The following is a statement from Dr. Lisa Simpson, president and CEO of AcademyHealth:

Yesterday, the Senate Appropriations Committee passed its Labor, Health and Human Services, Education, and Related Agencies appropriations legislation. Starting with a spending level of $3.6 billion below current levels, there were bound to be painful cuts. Indeed, the Agency for Healthcare Research and Quality (AHRQ) is cut by 35 percent--a deep cut as the result of the woefully inadequate levels of available discretionary spending.

The bill isn't without its winners, at least some of which come at AHRQ's expense. The National Institutes of Health (NIH), for example, receives a much needed $2 billion increase. As the Subcommittee Chairman Roy Blunt highlighted in a recent op-ed in The Hill, "Now is the time to prioritize biomedical research to increase critical life-saving medical treatments and high-quality cures available to all Americans."

Like health services research, biomedical research is a critical function of the federal government. There's no denying that investments in NIH help discover cures for patients and strengthen the economy. The Chairman notes, "NIH-funded biomedical research is the catalyst behind many of the advances that are now helping Americans live longer and healthier lives." But, if biomedical research is the "catalyst," AHRQ's health services research is the fuel to keep the fire burning. Without evidence about how to optimally deliver cures to patients, or how to make the best use of the cures already available on the market, NIH's medical discoveries will fall short of their promise to patients. These two agencies have important, complementary, and mutually beneficial functions.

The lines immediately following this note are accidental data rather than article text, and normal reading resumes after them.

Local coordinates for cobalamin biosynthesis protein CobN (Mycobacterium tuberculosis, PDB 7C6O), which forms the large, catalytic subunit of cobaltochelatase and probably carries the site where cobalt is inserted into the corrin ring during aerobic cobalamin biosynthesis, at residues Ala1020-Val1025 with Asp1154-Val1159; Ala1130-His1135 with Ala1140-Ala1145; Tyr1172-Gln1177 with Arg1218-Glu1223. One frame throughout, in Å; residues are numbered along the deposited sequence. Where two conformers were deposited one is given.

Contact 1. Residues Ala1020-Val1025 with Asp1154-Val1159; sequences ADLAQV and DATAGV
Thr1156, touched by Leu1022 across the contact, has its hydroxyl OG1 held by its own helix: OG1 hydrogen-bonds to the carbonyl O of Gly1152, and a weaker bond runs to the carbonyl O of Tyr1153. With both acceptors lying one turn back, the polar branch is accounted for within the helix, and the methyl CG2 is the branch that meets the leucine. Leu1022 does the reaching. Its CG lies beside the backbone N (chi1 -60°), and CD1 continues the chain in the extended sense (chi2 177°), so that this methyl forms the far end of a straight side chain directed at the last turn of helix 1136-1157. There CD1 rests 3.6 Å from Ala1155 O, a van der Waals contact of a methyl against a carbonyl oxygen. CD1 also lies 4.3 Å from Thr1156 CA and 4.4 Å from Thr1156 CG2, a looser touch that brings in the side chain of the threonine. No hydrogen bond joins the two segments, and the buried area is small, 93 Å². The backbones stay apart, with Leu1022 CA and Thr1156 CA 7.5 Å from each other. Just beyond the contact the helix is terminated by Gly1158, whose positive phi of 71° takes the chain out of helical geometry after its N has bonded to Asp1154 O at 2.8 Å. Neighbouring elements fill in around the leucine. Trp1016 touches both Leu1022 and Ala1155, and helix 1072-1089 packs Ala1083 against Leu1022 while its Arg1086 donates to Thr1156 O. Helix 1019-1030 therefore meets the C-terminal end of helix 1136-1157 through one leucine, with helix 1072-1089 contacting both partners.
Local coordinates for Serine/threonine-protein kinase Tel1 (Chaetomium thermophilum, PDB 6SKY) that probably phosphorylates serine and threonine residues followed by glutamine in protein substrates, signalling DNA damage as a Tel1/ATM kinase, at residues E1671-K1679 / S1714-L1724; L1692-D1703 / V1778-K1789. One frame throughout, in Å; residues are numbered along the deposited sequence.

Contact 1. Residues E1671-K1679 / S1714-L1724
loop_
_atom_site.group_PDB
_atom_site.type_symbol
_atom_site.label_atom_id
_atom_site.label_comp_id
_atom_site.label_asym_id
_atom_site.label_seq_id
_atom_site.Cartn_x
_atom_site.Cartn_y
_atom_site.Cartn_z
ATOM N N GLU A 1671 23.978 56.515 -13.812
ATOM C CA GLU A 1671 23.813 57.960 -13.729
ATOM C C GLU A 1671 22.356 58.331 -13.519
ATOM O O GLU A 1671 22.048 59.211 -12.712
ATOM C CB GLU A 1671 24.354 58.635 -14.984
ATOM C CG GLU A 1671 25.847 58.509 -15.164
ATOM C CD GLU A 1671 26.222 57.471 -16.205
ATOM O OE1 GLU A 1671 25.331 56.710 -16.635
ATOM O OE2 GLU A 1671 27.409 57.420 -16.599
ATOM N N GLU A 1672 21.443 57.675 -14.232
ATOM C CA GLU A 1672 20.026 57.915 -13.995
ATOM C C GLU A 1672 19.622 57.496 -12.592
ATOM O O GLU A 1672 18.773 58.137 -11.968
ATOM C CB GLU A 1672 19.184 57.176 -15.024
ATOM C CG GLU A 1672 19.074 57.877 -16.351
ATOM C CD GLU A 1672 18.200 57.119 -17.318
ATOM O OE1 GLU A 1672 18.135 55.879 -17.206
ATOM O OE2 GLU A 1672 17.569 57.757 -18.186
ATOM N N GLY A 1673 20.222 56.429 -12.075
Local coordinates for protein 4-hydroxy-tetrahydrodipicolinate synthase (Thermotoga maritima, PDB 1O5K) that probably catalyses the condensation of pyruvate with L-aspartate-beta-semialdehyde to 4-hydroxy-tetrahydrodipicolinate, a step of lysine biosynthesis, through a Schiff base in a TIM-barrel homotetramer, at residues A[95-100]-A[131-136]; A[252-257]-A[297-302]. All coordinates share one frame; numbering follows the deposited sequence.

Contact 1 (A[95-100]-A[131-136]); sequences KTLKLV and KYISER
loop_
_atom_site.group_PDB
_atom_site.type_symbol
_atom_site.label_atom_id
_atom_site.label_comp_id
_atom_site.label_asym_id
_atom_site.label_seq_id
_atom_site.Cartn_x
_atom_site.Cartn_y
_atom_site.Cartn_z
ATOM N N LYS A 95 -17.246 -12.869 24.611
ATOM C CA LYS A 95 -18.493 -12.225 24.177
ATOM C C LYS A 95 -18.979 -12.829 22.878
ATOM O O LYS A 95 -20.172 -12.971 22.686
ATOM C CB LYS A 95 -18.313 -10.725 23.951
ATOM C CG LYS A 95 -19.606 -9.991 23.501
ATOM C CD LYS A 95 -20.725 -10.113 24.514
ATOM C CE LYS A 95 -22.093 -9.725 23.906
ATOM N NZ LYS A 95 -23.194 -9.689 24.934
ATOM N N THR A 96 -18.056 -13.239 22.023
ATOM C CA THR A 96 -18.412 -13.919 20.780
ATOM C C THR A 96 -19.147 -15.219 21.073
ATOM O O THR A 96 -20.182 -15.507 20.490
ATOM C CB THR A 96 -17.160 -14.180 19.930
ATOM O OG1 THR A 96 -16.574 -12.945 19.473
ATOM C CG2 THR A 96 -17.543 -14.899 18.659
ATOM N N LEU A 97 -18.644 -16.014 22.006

AHRQ's unique role in collecting data and funding health services research on the performance of the health care system helps doctors and health systems develop and test innovations on how to deliver high quality care in less costly and more effective ways. Our nation spends $3 trillion annually on health care--the largest share of which are federal purchases through Medicare, Medicaid, the Federal Employees Health Benefits Plan, insurance exchanges, TRICARE, and veterans' health care. Health services research tells us as much as 30 percent of this spending is wasted on inappropriate, unnecessary, and sometimes even harmful care. Already, our nation spends less than one-tenth of one cent on health services research to determine how to do better: to deliver the best possible care, at the greatest value, with the best outcomes. Under the Senate's spending bill, we'd spend even less. With health care spending continuing to rise, can our nation really afford the short-term gains as a result of AHRQ cuts?

Chairman Blunt asserts, "This is a time of promise in medical research and the United States should be at the forefront of this era. To do so, we must commit to paying for the research to do it." AcademyHealth and the community we represent couldn't agree more. But our nation needs to invest in the full continuum of health research--basic, clinical, prevention, health services, and translational research--to get the best return on NIH investments. AHRQ is a critical pillar of America's health research enterprise, and worthy of fully restored funding in fiscal year 2016.

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